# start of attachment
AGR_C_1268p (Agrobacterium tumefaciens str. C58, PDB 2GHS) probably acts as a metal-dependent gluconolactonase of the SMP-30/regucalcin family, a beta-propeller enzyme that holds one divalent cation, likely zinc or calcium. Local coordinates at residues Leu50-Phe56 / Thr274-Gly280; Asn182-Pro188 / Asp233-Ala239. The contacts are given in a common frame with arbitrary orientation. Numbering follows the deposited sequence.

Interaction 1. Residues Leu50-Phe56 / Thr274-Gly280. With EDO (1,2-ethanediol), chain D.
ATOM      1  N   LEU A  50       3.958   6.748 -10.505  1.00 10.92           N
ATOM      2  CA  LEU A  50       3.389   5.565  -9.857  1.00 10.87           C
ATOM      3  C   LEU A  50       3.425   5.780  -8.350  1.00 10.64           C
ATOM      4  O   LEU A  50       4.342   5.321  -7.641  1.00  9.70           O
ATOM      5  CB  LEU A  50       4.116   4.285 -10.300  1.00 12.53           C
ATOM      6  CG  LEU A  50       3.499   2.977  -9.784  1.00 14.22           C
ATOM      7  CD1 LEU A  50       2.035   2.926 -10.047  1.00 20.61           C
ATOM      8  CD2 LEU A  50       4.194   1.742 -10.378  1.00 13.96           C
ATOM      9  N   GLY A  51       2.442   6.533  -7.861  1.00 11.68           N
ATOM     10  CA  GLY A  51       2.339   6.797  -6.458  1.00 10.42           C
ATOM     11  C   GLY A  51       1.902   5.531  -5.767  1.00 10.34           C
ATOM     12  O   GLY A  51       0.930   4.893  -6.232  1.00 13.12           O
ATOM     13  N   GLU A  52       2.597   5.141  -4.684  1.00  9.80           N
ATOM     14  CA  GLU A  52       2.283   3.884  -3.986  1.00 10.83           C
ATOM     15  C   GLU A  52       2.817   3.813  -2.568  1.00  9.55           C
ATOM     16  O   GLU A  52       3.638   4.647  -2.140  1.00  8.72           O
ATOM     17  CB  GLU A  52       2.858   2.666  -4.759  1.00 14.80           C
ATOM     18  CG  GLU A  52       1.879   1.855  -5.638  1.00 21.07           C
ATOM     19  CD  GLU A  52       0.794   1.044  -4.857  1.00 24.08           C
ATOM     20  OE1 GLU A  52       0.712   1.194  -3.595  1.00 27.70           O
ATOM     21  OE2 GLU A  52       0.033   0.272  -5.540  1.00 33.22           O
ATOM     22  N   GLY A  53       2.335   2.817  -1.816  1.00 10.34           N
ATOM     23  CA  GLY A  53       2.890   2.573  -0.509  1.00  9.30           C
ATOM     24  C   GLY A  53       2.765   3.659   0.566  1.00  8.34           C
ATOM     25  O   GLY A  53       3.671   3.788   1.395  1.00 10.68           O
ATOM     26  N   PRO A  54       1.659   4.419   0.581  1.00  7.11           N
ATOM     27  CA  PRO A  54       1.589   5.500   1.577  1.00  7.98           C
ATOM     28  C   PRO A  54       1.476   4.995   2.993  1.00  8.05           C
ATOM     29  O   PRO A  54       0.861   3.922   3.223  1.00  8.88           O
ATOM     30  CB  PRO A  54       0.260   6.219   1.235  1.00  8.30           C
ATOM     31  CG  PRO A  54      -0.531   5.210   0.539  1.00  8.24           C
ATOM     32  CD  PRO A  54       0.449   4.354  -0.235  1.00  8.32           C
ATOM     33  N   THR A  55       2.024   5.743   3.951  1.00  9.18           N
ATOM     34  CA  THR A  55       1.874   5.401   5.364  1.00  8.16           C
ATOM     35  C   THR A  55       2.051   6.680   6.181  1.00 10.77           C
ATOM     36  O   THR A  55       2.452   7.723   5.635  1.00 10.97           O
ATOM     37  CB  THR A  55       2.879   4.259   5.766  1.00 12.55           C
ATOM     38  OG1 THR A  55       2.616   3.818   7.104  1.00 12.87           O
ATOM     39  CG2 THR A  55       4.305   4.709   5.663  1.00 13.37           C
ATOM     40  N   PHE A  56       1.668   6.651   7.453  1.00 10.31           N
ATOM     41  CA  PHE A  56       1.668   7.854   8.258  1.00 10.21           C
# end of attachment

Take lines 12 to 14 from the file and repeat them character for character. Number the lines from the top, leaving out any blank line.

ATOM     10  CA  GLY A  51       2.339   6.797  -6.458  1.00 10.42           C
ATOM     11  C   GLY A  51       1.902   5.531  -5.767  1.00 10.34           C
ATOM     12  O   GLY A  51       0.930   4.893  -6.232  1.00 13.12           O